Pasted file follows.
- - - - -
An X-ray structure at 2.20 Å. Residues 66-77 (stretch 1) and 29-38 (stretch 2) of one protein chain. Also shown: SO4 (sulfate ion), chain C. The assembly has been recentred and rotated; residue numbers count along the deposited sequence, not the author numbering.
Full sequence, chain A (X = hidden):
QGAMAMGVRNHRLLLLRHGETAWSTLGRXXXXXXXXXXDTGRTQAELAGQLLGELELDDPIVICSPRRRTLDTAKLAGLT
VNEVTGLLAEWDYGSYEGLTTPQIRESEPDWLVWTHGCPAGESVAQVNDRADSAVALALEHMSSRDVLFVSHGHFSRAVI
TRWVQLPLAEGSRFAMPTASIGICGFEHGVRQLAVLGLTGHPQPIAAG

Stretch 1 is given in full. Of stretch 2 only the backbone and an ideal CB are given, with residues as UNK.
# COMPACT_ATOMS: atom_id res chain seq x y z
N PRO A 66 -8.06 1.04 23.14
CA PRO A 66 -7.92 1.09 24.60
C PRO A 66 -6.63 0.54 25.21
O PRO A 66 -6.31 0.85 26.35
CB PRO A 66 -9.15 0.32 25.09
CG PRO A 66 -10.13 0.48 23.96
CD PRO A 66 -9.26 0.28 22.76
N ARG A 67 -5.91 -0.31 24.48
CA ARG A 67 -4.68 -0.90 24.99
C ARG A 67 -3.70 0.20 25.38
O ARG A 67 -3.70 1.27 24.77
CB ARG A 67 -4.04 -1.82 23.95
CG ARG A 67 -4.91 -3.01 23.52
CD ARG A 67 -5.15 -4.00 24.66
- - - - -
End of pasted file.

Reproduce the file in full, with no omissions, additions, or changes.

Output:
An X-ray structure at 2.20 Å. Residues 66-77 (stretch 1) and 29-38 (stretch 2) of one protein chain. Also shown: SO4 (sulfate ion), chain C. The assembly has been recentred and rotated; residue numbers count along the deposited sequence, not the author numbering.
Full sequence, chain A (X = hidden):
QGAMAMGVRNHRLLLLRHGETAWSTLGRXXXXXXXXXXDTGRTQAELAGQLLGELELDDPIVICSPRRRTLDTAKLAGLT
VNEVTGLLAEWDYGSYEGLTTPQIRESEPDWLVWTHGCPAGESVAQVNDRADSAVALALEHMSSRDVLFVSHGHFSRAVI
TRWVQLPLAEGSRFAMPTASIGICGFEHGVRQLAVLGLTGHPQPIAAG

Stretch 1 is given in full. Of stretch 2 only the backbone and an ideal CB are given, with residues as UNK.
# COMPACT_ATOMS: atom_id res chain seq x y z
N PRO A 66 -8.06 1.04 23.14
CA PRO A 66 -7.92 1.09 24.60
C PRO A 66 -6.63 0.54 25.21
O PRO A 66 -6.31 0.85 26.35
CB PRO A 66 -9.15 0.32 25.09
CG PRO A 66 -10.13 0.48 23.96
CD PRO A 66 -9.26 0.28 22.76
N ARG A 67 -5.91 -0.31 24.48
CA ARG A 67 -4.68 -0.90 24.99
C ARG A 67 -3.70 0.20 25.38
O ARG A 67 -3.70 1.27 24.77
CB ARG A 67 -4.04 -1.82 23.95
CG ARG A 67 -4.91 -3.01 23.52
CD ARG A 67 -5.15 -4.00 24.66